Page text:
"Hounddog," the simply awful movie in which 12-year-old Dakota Fanning’s character is raped, has no buyers. "No one wants it after the terrible reviews," one distributor told me, just as we were sitting down to see another disaster, J.P. Schaefer’s "Chapter 27." Indeed, the people associated with The Weinstein Company, IFC Films and First Look were among those who instantly agreed that they had no interest in "Hounddog." At this rate, this exercise in bad taste may wind up being a DVD collector’s item. Same thing for "Chapter 27," from which many fled before it ended in the two audiences that have seen it. Meanwhile, the producers of "Hounddog" trotted out 12-year-old Fanning yesterday to defend the film in places like USA Today and at another press conference. It’s come to that, apparently. The people who should be answering questions, however, are Fanning’s parents, and the parents of the other children in the film. Indeed, 12-year-old Cody Hanford, who plays Fanning’s boyfriend in the provocative and poorly written outing, may actually become more of the focus than even the star. In the film, his character lures Fanning’s into a barn and then watches as she’s raped. Hanford and Fanning also have numerous kissing scenes, some in which they’re half-dressed. Yesterday, Variety’s Todd McCarthy was one of several reviewers who echoed my complaints about the hoary plot, terrible dialogue and clichÃ©s marking every scene. With the above mentioned distributors out, it’s unlikely now that any major will take "Hounddog." And that’s just as well, considering that its release is sure to spark more outrage, protests and calls for investigations. The strange part is that, in the long run, the movie itself is only offensive because it’s so bad. The real culprits aren’t the filmmakers, but the parents of the young actors. Yesterday I spoke to Joy Pervis, the Atlanta agent who discovered Dakota and her sister, Elle. She’s since signed Cody and Isabelle Fuhrmann, the other child in the film. Pervis told me she’s basically in favor of the film and trusts the Fannings’ judgment. "They’re a good Christian family," she said. But plenty of publicists who’ve worked on movies with either Fanning girl have stories about their mother, Joy. "She’s a real stage mother," one of them said at the screening. "The negotiations just go on and on." But back to "Hounddog." Since I am one of the few who’ve actually seen it, let me explain something important. There is no point that I can find to the child’s rape. Once it happens, it’s never discussed. The culprit is never accused or apprehended. The child never tells her story to anyone. There’s no great moment of revelation that could possibly help someone who’s watching the film. It’s simply there for shock value. The fact that Kampmeier and the producers have somehow conned rape-assistance groups into using the movie as a public-service announcement is bizarre to me. But I guess it’s no more bizarre than using Dakota Fanning as the public defender of the indefensible.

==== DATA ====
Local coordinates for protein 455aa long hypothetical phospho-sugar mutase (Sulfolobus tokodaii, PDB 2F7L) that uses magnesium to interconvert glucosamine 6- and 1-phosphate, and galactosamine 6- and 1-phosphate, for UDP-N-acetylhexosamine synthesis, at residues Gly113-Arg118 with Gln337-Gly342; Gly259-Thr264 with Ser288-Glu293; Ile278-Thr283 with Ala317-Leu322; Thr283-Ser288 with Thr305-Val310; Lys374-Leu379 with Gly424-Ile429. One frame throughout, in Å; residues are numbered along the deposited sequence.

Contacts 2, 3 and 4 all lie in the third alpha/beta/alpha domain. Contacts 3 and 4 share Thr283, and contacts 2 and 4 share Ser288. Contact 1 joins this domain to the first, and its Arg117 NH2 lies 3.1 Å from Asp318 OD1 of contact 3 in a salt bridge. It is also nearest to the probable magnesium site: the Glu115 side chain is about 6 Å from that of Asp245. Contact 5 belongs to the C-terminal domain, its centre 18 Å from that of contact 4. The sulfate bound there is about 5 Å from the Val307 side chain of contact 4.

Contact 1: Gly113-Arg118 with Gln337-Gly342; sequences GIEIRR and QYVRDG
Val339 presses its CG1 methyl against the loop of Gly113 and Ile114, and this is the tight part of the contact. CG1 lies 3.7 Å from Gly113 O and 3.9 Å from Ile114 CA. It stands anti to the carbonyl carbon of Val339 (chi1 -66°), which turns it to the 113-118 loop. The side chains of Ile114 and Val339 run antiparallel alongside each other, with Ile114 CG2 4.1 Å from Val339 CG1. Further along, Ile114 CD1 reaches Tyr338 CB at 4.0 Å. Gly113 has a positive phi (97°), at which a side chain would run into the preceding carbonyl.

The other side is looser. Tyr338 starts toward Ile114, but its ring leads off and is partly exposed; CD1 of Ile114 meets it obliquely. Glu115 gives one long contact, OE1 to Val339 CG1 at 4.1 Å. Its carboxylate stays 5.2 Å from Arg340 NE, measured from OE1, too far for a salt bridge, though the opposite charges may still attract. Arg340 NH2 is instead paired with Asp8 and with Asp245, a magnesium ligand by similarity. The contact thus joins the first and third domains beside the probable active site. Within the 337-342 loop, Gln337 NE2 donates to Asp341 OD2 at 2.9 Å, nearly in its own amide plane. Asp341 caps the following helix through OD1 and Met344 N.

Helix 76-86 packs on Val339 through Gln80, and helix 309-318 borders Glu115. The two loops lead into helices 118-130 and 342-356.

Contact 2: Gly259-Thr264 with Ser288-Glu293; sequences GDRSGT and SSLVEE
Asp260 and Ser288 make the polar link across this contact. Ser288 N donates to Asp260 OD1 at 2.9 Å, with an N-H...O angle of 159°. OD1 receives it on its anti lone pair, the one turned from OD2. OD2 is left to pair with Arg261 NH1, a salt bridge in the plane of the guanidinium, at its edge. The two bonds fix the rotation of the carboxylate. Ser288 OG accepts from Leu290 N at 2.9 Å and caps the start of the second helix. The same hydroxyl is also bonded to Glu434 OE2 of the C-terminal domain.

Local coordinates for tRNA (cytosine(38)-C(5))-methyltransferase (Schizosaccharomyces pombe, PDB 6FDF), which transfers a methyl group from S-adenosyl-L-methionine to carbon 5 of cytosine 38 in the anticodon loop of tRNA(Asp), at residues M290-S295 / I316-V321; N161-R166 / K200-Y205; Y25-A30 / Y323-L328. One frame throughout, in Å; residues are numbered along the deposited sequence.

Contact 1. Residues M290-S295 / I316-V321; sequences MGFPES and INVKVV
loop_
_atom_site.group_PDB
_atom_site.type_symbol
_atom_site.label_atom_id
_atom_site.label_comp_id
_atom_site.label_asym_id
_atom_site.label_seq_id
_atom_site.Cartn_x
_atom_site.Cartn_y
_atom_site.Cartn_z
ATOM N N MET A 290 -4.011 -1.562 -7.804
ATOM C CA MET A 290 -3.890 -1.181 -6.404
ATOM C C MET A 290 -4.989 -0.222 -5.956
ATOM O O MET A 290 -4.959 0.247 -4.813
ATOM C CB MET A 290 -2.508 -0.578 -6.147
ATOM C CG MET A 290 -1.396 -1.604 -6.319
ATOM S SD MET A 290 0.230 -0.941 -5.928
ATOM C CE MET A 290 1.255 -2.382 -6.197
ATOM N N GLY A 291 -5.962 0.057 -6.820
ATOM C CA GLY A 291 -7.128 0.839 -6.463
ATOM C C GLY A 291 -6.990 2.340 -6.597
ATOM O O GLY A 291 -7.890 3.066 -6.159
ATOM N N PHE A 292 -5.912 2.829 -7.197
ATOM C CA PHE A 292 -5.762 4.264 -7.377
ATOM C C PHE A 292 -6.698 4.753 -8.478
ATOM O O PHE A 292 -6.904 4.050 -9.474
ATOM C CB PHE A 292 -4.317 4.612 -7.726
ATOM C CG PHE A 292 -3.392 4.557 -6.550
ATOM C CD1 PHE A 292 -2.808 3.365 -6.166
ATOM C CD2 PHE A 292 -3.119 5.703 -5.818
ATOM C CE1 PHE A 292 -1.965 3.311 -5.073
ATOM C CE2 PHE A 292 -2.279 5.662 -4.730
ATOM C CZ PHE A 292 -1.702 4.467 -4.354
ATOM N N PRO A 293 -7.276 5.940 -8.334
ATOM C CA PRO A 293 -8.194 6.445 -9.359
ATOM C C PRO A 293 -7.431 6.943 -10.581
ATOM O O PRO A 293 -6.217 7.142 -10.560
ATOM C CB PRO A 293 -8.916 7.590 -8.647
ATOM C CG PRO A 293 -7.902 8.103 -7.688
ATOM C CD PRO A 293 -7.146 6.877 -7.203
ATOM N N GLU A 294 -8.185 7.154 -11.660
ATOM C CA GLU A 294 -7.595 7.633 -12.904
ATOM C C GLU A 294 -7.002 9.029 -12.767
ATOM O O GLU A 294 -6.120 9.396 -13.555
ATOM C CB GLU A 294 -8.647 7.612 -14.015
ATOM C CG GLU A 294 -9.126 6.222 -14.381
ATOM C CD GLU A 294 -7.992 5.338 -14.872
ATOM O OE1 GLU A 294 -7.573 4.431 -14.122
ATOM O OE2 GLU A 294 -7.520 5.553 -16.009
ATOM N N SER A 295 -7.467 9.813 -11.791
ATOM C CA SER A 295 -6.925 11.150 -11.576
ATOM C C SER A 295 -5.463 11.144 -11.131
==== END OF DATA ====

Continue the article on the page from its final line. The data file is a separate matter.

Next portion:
Amen! Even though the critics said the rape scene was not that bad, it was still was, in my opinon, too much for a 12 year old girl with so much talent to go through for a role. I wonder how her mom and agent, who made her do it for a possible Oscar, feel now that her movie will most likely go straight-to-DVD only!